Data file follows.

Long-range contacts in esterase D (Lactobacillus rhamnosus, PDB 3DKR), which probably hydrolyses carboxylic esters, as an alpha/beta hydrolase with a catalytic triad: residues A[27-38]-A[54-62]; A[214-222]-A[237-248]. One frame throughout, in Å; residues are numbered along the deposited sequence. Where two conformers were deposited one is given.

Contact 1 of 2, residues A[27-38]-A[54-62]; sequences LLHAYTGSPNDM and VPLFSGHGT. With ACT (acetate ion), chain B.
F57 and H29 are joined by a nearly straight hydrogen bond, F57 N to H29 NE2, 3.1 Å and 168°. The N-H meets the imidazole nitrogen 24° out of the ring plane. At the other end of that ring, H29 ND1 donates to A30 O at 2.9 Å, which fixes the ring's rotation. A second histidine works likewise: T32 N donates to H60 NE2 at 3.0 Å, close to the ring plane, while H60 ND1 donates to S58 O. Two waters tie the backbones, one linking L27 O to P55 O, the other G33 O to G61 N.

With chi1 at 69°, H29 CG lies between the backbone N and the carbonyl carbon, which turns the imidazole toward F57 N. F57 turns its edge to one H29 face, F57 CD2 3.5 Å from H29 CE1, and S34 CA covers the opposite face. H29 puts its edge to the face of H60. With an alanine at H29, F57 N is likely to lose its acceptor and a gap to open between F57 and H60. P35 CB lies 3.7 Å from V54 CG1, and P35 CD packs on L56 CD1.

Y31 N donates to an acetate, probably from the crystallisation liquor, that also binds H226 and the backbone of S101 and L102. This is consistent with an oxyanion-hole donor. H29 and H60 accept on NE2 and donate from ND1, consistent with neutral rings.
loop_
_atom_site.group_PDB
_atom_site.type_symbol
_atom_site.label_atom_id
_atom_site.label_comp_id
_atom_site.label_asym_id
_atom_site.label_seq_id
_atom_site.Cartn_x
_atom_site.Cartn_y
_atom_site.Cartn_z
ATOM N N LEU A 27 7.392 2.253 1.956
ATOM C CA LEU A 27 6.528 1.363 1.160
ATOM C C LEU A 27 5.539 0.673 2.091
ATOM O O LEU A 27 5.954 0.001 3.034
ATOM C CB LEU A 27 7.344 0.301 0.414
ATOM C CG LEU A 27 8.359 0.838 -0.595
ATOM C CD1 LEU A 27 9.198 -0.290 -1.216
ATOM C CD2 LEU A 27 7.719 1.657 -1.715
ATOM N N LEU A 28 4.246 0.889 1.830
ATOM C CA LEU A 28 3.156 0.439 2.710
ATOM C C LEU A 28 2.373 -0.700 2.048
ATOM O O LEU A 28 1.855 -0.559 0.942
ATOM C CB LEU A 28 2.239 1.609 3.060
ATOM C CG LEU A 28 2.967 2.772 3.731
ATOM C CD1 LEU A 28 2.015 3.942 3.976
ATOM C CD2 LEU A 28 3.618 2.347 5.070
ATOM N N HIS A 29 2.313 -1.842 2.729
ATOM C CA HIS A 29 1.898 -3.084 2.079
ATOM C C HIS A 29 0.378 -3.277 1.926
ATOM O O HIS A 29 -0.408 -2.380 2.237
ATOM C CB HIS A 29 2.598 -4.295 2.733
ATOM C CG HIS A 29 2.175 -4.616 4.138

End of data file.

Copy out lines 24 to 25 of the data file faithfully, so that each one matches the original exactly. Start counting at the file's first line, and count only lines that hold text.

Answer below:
ATOM N N LEU A 28 4.246 0.889 1.830
ATOM C CA LEU A 28 3.156 0.439 2.710